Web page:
Number Three
Prometheus stories. I like the story of Prometheus. The primordial ancient Greek titan that molded man out of clay and gave him the gift of fire (depending on the version), then was punished for all eternity by his (nephew?) Zeus by being chained to a rock and having his liver eaten out by eagles. A Prometheus can take a number of forms. The mythical type is interesting, of course. But, it could be changed into a scientist pretty easily. A scientist creates a great new thing. Let's say it's a genetic modification for humans that makes peoples bones denser and their muscles stronger. The scientist designed it for patients with muscle wasting diseases, but, of course, athletes get it and start using it. Then it gets released on the streets and all sorts of people are getting it. Causing increases in gang violence and wars. All of that type of stuff. So, the scientist is found and put in prison. Where... someone that has had the genetic modification kills him. I just made that up, right now, but it sounds decent. You could also view that story, or the original Prometheus story, from different and unexpected characters. That could be fun.

Number Four
R. L. Stine is a unique and interesting character. He's most famous for the "Goosebumps" series. He starts many stories by coming up with an intriguing title, and then making a story to go with it. Not to long ago my friend Doug referred to raising his son with the saying, "It's like growing a best friend." Well, the title "Growing a Best Friend" seems like an intriguing science fiction story to me. Also, I saw a book at Meijer that was something like "The Best Something in..." or "The Last Something in..." Those seem fine to me, but I think a change could make it better, maybe. "The Second Best Wizard in Chicago" or "The Second to Last Cowboy in San Francisco." I think those set up automatic rivalries that could be intriguing.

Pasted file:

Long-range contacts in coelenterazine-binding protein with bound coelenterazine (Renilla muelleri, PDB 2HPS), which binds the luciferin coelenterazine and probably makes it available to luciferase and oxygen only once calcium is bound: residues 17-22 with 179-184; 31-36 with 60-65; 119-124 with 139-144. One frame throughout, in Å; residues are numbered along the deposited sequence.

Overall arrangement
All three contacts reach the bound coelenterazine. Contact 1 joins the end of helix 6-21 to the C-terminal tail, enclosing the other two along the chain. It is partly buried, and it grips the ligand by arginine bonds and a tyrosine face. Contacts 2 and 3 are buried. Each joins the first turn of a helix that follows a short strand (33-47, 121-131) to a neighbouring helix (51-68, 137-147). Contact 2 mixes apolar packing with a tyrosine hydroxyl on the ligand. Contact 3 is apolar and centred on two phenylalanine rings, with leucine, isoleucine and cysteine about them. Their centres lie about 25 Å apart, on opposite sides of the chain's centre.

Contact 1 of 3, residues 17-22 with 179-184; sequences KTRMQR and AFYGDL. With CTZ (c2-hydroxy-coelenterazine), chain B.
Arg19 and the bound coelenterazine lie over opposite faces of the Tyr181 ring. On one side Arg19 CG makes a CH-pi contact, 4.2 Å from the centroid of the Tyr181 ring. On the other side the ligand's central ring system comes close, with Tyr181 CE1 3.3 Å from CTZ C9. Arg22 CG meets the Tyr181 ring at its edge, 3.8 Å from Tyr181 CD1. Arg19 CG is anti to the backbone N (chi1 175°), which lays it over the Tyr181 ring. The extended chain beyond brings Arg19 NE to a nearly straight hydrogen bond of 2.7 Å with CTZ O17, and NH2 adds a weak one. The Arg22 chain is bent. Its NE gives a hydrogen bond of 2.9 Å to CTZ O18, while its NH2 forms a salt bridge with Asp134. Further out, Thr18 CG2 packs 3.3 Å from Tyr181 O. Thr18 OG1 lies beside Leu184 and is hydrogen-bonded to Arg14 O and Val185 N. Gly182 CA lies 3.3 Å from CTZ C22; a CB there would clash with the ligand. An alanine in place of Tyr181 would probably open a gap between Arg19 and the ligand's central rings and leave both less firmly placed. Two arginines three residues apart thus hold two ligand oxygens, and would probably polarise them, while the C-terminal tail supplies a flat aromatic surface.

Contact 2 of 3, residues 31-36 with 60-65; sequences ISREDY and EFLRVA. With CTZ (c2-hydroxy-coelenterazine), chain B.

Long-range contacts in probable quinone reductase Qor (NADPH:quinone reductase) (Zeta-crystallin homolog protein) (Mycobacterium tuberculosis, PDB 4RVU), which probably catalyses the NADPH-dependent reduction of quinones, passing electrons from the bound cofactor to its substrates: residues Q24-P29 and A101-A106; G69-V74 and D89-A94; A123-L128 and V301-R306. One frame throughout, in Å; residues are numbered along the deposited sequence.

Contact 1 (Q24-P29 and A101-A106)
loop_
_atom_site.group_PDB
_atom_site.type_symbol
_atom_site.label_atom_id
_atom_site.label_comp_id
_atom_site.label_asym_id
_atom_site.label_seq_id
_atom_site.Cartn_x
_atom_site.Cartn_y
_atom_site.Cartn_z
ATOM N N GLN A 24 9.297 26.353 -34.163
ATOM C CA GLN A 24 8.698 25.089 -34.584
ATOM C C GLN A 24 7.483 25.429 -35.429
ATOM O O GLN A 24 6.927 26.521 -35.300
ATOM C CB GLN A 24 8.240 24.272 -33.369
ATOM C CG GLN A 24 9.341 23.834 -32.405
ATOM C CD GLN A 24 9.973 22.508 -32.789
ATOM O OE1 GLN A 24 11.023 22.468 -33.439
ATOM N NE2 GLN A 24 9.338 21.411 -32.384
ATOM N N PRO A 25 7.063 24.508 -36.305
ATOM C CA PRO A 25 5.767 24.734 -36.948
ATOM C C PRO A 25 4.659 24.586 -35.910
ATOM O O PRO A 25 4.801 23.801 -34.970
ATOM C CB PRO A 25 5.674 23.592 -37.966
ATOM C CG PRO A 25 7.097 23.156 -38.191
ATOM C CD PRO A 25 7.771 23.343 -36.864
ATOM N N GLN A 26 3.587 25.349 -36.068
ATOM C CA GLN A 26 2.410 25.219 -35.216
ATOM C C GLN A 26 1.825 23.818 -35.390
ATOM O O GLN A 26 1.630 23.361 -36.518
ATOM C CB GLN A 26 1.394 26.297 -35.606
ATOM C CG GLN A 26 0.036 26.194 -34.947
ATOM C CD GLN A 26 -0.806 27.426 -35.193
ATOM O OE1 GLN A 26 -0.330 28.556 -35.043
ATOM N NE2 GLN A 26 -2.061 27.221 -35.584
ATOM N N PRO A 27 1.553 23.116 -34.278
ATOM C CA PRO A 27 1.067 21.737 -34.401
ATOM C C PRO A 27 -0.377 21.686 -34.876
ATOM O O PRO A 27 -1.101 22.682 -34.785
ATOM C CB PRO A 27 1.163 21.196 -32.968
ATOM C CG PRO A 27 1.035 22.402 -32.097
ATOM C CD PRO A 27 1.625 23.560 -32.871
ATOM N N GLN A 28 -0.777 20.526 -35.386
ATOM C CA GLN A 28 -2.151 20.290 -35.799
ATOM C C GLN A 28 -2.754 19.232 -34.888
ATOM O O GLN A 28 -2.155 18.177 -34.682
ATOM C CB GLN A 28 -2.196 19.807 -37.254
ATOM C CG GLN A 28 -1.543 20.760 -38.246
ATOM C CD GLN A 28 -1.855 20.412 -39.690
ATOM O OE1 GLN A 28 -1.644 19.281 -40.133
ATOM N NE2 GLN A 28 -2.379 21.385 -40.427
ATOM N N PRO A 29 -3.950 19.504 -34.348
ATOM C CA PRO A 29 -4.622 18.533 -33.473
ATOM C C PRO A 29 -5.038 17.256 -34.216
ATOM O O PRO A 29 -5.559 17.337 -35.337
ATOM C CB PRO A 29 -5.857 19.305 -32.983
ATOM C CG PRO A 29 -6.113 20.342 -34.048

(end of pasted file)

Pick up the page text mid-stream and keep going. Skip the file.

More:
Number Five
Jean Piaget is one of the most influential developmental psychologists in history. He did interesting work, in a lot of areas, but what I'm thinking about here is how kids represent causality and classification. They make a lot of mistakes, as adults do as well. These could be great tools for fiction, and people do use them without thinking about these labels.

Most of these things are from the egocentric phase, where the child can only view the world from one perspective, their own. To some extent I think that actually sticks with people throughout life.

Transduction - where someone infers from one specific to another specific. "My ball is round, the moon is round, the moon is a ball." Magical realism here we come.

Collective Monologue - where children appear to be having a conversation, but actually they aren't responding to the other person.

Jules: "I love my doll, her name is Molly."

Carl: "I'm going to color the sun yellow."

Jules: "She has long, straight hair like my mom."

Carl: "Maybe I'll color the trees yellow too."

Jules: "I wonder what Molly's eyes are made of?"

Carl: "I lost my yellow crayon."

Jules: " I know, her eyes are made of glass."

Animism - where people think that things are alive when they aren't, like a teddy bear. People personify stuff like this all the time.

Artificialism - where the child thinks that all things, or many things, were made by people. Like a factory making clouds. Fun stuff.

Number Six
Confronting the black forest as a metaphor for different ways of confronting the unknown. You could explore it, avoid it, cross through it to the other side, return to home, never return, bring something back, etc. Jordan Peterson, the psychology professor from Toronto, and Ray Dalio, the billionaire, both like metaphors like this that are great settings for a comparison of archetypes. I do too.

Number Seven